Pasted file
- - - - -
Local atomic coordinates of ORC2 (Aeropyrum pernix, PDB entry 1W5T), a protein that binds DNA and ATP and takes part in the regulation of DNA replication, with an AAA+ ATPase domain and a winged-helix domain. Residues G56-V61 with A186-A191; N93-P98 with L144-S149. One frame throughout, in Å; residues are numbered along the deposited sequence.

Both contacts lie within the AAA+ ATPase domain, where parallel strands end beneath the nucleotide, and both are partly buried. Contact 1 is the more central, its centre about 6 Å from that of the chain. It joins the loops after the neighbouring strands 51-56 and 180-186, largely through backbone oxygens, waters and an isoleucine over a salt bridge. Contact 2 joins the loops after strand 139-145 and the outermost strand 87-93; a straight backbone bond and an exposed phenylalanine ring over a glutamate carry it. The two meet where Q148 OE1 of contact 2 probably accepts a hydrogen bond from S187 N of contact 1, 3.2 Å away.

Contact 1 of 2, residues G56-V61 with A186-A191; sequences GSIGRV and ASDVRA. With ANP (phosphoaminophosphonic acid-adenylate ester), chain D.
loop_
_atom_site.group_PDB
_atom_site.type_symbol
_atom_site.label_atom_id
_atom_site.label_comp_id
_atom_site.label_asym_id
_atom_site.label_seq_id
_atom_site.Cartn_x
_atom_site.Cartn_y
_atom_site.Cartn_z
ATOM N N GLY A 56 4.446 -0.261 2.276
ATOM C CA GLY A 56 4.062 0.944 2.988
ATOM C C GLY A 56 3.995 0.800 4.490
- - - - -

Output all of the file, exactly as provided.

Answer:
Local atomic coordinates of ORC2 (Aeropyrum pernix, PDB entry 1W5T), a protein that binds DNA and ATP and takes part in the regulation of DNA replication, with an AAA+ ATPase domain and a winged-helix domain. Residues G56-V61 with A186-A191; N93-P98 with L144-S149. One frame throughout, in Å; residues are numbered along the deposited sequence.

Both contacts lie within the AAA+ ATPase domain, where parallel strands end beneath the nucleotide, and both are partly buried. Contact 1 is the more central, its centre about 6 Å from that of the chain. It joins the loops after the neighbouring strands 51-56 and 180-186, largely through backbone oxygens, waters and an isoleucine over a salt bridge. Contact 2 joins the loops after strand 139-145 and the outermost strand 87-93; a straight backbone bond and an exposed phenylalanine ring over a glutamate carry it. The two meet where Q148 OE1 of contact 2 probably accepts a hydrogen bond from S187 N of contact 1, 3.2 Å away.

Contact 1 of 2, residues G56-V61 with A186-A191; sequences GSIGRV and ASDVRA. With ANP (phosphoaminophosphonic acid-adenylate ester), chain D.
loop_
_atom_site.group_PDB
_atom_site.type_symbol
_atom_site.label_atom_id
_atom_site.label_comp_id
_atom_site.label_asym_id
_atom_site.label_seq_id
_atom_site.Cartn_x
_atom_site.Cartn_y
_atom_site.Cartn_z
ATOM N N GLY A 56 4.446 -0.261 2.276
ATOM C CA GLY A 56 4.062 0.944 2.988
ATOM C C GLY A 56 3.995 0.800 4.490